McNees said his Wednesday tour of the island didn’t detect any irritation from the red tide. “Certainly, a number of calls have come in, but my observation today, up close, is it’s certain Mother Nature is doing her job,” he said. “By and large it looks like we're in good shape.”
In case you missed it:Red tide patches move along Southwest Florida coast
In Naples, Katie Laakkonen, an environmental specialist, said the city plans to release a public service announcement on red tide. Laakkonen said there are 16 beach ends with signs up to educate beachgoers on red tide, and the city’s community services staff rakes the beaches daily. A contractor to clean up dead fish in tidal waters and others can be mobilized to scoop dead fish from Naples Bay.
“The City coordinates closely with the County during these bloom events as the County is the repository for red ride data, dead fish and respiratory irritation reports from the public and staff,” she wrote in an email. “The County samples the beaches twice a week and distributes the data results to City staff and any public that wishes to receive it.”
Beyond dead fish, Calusa Waterkeeper John Cassani points out that the recent red tide is killing other sea creatures like crabs and shellfish. “I’m concerned about the animals that aren’t vey mobile trying to escape the toxicity,” he said. And, he notes, little is known about red tide’s long-term effects on wildlife. Chronic exposure might reduce reproductive success, re-route migrations or re-draw territorial boundaries.
Blooms can make trouble after they're gone, Cassani said. “There could be what they call a dead zone effect, when the bloom crashes and we see oxygen depletion, which may have as much effect on mortality as the direct toxicity.
“I just don’t think there’s a lot of good monitoring of birds and other animals higher in the food chain.”
Multiple suspects when blooms occur
So the next question, Cassani says, is: "What do we do about it?" The Gulf of Mexico is essentially an inland sea, he says. Researchers have long sought to understand how the surrounding landscape interacts with its warm, shallow waters and how runoff from the land might spark or feed blooms.
"If you look at where the chlorophyll concentrations are the highest – and chlorophyll is a proxy for algae – it seems to be around the very near-shore areas," Cassani said. "Maybe that’s because Karenia is relatively closer to the surface in-shore, but (maybe) it’s responding to higher nutrient concentrations."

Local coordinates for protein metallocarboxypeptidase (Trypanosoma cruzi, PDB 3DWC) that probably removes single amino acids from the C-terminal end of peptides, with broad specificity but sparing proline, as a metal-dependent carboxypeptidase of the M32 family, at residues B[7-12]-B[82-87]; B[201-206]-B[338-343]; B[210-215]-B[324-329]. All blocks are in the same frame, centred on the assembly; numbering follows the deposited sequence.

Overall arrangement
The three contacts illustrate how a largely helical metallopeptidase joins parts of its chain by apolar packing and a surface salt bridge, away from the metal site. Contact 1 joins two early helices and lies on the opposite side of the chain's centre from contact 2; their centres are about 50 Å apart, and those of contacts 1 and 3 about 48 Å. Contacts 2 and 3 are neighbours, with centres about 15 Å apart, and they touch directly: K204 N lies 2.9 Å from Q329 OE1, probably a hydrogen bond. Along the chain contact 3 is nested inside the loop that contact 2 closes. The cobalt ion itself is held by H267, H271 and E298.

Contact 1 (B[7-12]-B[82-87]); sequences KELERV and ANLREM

He cites a University of Florida study from last August that “created a splash” by saying “anthropogenic nitrogen runoff facilitated the growth of K. brevis blooms near Charlotte Harbor and suggest that bloom events would be mitigated by nitrogen source and transport controls within the Caloosahatchee and/or Kissimmee River basins.”
That’s science-speak for “human runoff-fertilized blooms,” and goes against years of official statements exonerating humans of responsibility for the blooms.
This peer-reviewed paper “created an alternate narrative from some of these large interest groups that say the inland contributions are not a factor,” Cassani said, and bolsters the growing dissent from the oft-heard position that human activity doesn't affect red tide – a position mining and agricultural interests have used to absolve themselves of responsibility from blooms in the past, he said.
"This study tended to counter that narrative," he said.
As our understanding of red tide’s causes and consequences increases, so does citizen interest in avoiding and preventing it. Danette Kinaszczuk, manager with Collier County’s pollution control division, said whenever red tide shows up on county-maintained beaches, it posts signs notifying the public. This week, the county also is running an awareness campaign on its social media on dealing with red tide.
One tool, a website still in early stages, is the respiratory irritation forecast by the Gulf of Mexico Coastal Ocean Observing System (GCOOS).
The site uses data from HABScope and the National Weather Service to weigh the respiratory risk to people headed to the beach. It highlights risks using color coding and a “very low” to “high” scale, showing where the greatest potential for respiratory irritation can happen.
The county also put together a detailed Frequently Asked Questions page on its website. There, users can learn about the county’s red tide sampling, how to plan beach days during red tide events, and what they can do to help. Later this week, the county will post to its social media accounts a call to action about how individuals can help efforts against red tide, Kinaszczuk said.
“There are things people can do if they are upset and feel helpless,” she said. “It’s the little things like don’t overfertilize, clean up pet waste and don’t over-water. Every single thing we do on land can affect the water.”